Unfortunately, the agency's legacy HP-UX servers weren't listening. Year after year, updating the system was becoming more expensive, said network administration manager Sommer "Skip" Holler.
Training Holler's IT staff of 100 employees spread across seven sites on HP-UX was also prohibitively expensive, since HP only offered off-site, out-of-state HP UX training sessions, he said.
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So it was with the aim of saving money that Holler forged a testing and development relationship with Red Hat Inc. in 2003.
"We decided to investigate Red Hat Enterprise Linux when we first started toying with the idea of migrating to Linux," Holler said. "We could get it for nothing and decided to test it out on a few pieces of hardware."
But Holler worried about Red Hat Linux's lack of Oracle support. He did not want to deploy Linux at the production level with his Oracle applications without that endorsement.
Enter Novell. "We were already a Netware shop and we were comfortable with the support we had received from Novell," he said. Furthermore, "by going to SUSE Linux, we were able to perform that training within the state [with Novell], and since  we have been able to buy additional training materials and train our staff in house."
Holler was unable to say specifically how much was saved on support, but he estimated the EPA saved 35% overall by migrating from HP-UX to Linux.
Cheaper hardware equals more hardware
The difference in the purchase price between RISC-based and Intel-based servers was dramatic, Holler said. Additional RISC-based servers would have cost up to $20,000 each. By switching to Linux, Holler paid $5,000 for Intel-based servers from HP Co. or Dell Inc.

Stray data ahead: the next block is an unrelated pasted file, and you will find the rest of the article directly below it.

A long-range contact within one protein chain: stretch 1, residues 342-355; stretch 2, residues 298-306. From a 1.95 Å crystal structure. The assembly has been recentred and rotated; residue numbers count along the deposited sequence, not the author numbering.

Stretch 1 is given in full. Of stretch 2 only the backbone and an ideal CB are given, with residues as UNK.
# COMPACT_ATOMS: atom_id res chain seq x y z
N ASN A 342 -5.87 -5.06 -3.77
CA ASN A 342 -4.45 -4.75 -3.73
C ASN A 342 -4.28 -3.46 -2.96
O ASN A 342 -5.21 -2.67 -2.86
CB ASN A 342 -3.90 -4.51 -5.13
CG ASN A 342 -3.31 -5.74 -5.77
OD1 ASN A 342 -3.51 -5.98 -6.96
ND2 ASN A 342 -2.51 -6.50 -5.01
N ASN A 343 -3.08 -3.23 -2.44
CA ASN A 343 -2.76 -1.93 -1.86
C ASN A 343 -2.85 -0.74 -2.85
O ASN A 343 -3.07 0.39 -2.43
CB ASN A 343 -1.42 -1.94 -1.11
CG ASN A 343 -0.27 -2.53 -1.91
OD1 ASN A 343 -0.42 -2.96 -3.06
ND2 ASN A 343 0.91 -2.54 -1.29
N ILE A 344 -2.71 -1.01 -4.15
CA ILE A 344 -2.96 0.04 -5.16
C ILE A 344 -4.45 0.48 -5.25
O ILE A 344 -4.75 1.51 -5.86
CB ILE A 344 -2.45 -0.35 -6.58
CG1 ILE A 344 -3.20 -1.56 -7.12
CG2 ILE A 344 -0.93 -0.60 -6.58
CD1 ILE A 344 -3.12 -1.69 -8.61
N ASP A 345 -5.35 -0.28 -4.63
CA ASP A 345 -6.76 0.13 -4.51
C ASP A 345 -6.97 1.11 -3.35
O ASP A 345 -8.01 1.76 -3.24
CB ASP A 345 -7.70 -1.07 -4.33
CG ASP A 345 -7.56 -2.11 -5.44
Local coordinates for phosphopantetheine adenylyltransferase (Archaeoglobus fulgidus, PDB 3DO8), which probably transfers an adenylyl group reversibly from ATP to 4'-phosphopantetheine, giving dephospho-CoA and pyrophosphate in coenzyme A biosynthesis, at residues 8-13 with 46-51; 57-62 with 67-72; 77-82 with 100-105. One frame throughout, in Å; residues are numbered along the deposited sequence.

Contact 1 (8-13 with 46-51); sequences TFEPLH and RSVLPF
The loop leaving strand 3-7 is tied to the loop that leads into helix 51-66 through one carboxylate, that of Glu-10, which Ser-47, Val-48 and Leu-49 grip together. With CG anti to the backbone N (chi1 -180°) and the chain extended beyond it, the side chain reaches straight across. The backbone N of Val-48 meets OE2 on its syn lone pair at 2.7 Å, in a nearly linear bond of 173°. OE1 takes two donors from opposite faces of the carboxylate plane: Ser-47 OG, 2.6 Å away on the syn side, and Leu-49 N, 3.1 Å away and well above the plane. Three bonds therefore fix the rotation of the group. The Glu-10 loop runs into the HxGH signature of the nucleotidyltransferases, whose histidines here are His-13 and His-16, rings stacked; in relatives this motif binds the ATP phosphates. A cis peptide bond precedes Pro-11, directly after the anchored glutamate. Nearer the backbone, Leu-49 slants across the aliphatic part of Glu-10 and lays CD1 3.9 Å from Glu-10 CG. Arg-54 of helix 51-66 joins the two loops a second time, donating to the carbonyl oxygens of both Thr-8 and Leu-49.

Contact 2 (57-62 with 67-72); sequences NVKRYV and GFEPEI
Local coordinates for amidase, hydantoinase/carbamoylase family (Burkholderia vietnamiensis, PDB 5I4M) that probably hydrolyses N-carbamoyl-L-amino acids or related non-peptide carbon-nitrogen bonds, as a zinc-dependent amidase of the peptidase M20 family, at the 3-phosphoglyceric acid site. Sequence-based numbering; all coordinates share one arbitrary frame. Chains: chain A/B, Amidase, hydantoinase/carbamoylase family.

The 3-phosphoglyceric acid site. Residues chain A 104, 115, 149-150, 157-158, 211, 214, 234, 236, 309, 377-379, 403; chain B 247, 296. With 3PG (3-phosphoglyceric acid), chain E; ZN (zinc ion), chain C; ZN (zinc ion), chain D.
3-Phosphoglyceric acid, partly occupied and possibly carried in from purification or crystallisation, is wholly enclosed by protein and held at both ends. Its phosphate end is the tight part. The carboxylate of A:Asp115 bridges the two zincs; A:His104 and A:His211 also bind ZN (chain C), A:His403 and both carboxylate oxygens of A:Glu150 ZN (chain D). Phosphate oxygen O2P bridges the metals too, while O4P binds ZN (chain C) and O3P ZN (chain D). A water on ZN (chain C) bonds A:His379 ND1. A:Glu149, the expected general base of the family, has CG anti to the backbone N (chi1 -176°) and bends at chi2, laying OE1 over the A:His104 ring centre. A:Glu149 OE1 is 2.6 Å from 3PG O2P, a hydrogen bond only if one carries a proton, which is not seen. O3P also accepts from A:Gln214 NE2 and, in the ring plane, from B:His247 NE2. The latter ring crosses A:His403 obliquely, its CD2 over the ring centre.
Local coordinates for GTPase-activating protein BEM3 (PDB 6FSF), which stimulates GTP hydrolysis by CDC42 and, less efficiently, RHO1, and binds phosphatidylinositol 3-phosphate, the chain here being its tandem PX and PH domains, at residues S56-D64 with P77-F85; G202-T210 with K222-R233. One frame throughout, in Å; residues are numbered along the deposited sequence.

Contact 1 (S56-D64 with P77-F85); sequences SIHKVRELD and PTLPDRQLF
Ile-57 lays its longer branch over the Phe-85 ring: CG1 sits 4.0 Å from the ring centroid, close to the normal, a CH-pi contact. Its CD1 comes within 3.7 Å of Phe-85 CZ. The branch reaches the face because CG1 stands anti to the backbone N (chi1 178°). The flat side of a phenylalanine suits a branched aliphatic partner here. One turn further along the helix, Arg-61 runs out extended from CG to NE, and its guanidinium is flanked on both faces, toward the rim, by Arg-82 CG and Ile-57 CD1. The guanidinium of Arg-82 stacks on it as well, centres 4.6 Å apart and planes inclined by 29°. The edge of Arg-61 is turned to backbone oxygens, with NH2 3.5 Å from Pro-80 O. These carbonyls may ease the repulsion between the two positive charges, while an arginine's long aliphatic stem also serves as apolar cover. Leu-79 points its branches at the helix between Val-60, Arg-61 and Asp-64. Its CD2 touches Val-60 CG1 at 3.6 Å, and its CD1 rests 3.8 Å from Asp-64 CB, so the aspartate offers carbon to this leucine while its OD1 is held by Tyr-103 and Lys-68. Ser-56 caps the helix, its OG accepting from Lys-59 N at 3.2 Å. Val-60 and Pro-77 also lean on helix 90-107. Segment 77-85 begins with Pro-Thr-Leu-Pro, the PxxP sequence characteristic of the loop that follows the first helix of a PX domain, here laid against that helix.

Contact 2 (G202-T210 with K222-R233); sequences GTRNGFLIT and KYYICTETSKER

The cost savings meant the agency could buy additional servers, increasing its failover options and bolstering its disaster recovery plan, Holler said.
"High availability was our first objective. If a production server went out on us, more servers meant we had immediate failover. The lower cost of Linux," said Holler, "allows us to buy more servers and move our services from one to the other automatically or manually in case of a problem."
Holler said he also enjoyed greater flexibility and choice when it came to updating hardware in his Linux server environment. "One of the advantages of Linux is being able to upgrade to different types of new hardware. In the old days, you could count on hardware being around for a year or two and still run your applications.
Today, there's new hardware out every six months, and you don't want to be stuck on old hardware," he said. "So far, with Linux, we have been able to roll in new Intel processors whenever we want."
When Novell announced in November that it would partner with Microsoft for better Linux-Windows interoperability and IP protection, Holler – who also manages Windows servers -- called the move a "win-win" situation for IT managers.
"My mental picture of an ideal computer room would be a combination of Linux and Windows applications running together," he said.